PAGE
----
Oct 25 - Regular Meeting – SOD Jim Perkins

(BOD means Board of Dir. meeting)

Early December will be our Christmas Party and celebration for the clubs 60th anniversary.
More info later.


Click here for a printable version PDF             Club's 50yr Proclamation
   Editors notes:     If you want an electronic copy of the Roster,  
  send me an e-mail.

Sertoma Application form: app.pdf       Recruiting Manual     
Arapahoe Sertoma letter head

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New club photo page:

If you have an old vehicle you want to donate, checkout Cars for C.U.R.E.
Goto or call (720) 490-4009

Second grade soldier

My son learned to roller skate less than 48 hours ago. He’d be ashamed to admit it, but there were tears at first, but then lots of skating. Twenty-four hours earlier, I took him on his very first father-son bike ride. We rode eight miles, the farthest he’d ever ridden at one time. I took him for ice cream. His had M&Ms in it.

Two weeks ago, my eight-year-old son started second grade. He tested into fifth grade reading. He found $2 on the hallway floor, turned it in to the school office, and held the door for a lady on his way out. Tonight is his class Open House. There’s a slideshow.

My son sleeps in a twin bed. It’s piled with stuffed animals. It’s a wonder he can sleep there. Each animal has a name. One is called Baby. One is called Brandon. There are at least 20 more. I don’t know all their names, but my son does. He is somewhere in the too-small-space between a baby and a man, and science still hasn’t found a way to slow down time such that I can love my boy like this forever.

This morning, I read my Twitter feed and nodded at each one of the 9/11 remembrances. I nodded and nodded until I reached this one from an Afghanistan war veteran named Richard Allen Smith (aka rockrichard), retweeted by my friend Grange95.

I read the words again to make sure I hadn’t seen them wrong.

“There are troops fighting in Afghanistan right now that were in second grade on 9/11/01.”

Even after a re-reading, I did the math in my head, sure that someone had carried the wrong number in the subtraction. I, like you, remember 9/11/01 because it was yesterday. I didn’t shower or shave for 48 hours. I worked at the TV station until there was no more work to do, and then I drove around in my car talking to my friend Marty halfway across the country. We’d known each other for a decade at that point, but we still didn’t know what to say that night. I remember 9/11/01, because no real time has passed since.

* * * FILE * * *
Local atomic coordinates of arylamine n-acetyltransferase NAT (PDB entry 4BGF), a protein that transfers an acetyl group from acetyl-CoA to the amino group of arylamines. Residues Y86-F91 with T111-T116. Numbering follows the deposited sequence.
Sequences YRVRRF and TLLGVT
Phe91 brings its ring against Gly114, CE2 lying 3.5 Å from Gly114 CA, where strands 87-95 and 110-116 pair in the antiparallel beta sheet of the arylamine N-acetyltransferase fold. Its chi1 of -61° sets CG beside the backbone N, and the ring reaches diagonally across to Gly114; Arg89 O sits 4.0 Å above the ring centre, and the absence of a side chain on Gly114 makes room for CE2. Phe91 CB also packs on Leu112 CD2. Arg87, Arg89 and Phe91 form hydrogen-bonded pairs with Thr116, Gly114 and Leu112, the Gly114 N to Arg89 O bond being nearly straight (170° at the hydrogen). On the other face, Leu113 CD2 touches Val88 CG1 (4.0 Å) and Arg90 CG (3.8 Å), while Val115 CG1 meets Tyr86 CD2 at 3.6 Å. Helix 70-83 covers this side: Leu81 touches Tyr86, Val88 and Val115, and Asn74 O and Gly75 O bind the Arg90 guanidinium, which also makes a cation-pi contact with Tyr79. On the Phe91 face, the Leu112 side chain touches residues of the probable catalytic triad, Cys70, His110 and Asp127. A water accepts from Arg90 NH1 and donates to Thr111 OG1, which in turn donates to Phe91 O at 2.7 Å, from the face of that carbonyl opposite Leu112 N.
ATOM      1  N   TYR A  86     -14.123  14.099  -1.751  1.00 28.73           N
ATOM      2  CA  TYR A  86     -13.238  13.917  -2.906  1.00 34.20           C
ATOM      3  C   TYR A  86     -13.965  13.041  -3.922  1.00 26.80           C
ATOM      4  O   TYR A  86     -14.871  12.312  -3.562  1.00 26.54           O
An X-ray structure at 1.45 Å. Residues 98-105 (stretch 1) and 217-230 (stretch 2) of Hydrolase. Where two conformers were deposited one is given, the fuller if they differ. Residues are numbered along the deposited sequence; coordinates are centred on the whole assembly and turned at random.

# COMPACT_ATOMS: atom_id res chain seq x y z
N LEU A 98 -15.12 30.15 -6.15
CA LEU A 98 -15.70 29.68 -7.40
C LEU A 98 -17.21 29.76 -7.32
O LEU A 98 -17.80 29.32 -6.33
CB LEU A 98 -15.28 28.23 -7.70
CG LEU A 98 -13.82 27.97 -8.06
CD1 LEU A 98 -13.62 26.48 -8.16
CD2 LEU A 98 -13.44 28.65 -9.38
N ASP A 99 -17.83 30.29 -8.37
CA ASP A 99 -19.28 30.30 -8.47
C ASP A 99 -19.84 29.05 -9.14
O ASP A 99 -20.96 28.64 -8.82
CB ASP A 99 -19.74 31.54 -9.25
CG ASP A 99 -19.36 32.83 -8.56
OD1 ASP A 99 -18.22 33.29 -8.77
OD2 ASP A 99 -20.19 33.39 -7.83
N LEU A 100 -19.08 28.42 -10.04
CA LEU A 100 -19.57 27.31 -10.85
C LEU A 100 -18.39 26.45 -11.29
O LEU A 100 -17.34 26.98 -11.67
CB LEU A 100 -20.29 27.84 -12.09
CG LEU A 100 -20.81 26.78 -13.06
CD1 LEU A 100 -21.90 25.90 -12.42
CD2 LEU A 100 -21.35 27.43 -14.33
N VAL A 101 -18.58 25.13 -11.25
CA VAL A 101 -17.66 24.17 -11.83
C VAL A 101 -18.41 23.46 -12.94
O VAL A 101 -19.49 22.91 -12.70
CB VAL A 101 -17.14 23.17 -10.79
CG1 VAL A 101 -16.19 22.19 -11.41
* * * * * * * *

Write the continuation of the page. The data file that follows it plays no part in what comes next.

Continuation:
But it is true. Those second graders of 9/11/01 are 18 or 19 years old today, and some of them are in a mountainous hell right now fighting a near-invisible enemy. Some of those soldiers in desert camo fatigues woke up on the morning of 9/11/01 in a bed full of stuffed animals, wet down the cowlick in their hair, and went to second grade. That night, the PTA meetings were all canceled. Those kids’ parents probably never thought their nation’s tragedy would result in their little boys and girls serving as ground troops in a decade-old war.

I remember second grade. I was in love with Emily Kinney, but I asked my teacher Mrs. Bennett to marry me. Love was a weird thing in the early 80s. Our classroom was the second one on the left, just a couple of doors down the Hilldale Elementary hallway from Mrs. Haseltine’s first grade class, and smack dab in the middle of Vietnam and the first Gulf War. I didn’t event think about the hell of combat until I was a senior in high school ten years later.

I don’t pretend to understand war, how it starts or ends, or what purpose our country hopes to further achieve in Afghanistan. I’ve known too many good soldiers and their families to ever speak ill of their mission. What’s more, this is a day to remember a country once brought together in tragedy and aimed at a common good. This is a day to remember the innocent victims and valiant heroes who died at the hands of radicals eleven years ago. No one has forgotten them, and no one of our generation will.

But right now I hear my son coming home from second grade, his voice still immature, coming up the stairs to tell me how his test went. His teeth are new, crooked, and probably bound for braces. His hair is getting shaggy and will probably need a cut soon. He has a Pokemon book in his hand. He’s never known the America that I knew before 9/11. He’s never known a life without war. And in the time that has elapsed since 9/11–a day we can all still feel aching in our gut–my little boy, the child that turned his boy-father into a man, could be carrying a gun across a desert as a soldier in the American military.

Sometimes I think we forget what war means to our soldiers, to our country, and to our way of life. I think it’s only today that I’ve fully appreciated what war means, because I can see how close my son is to that pure hell. It took just a few words from a veteran for me to realize that the people fighting and dying today were my son’s age when this new American wartime began…just yesterday.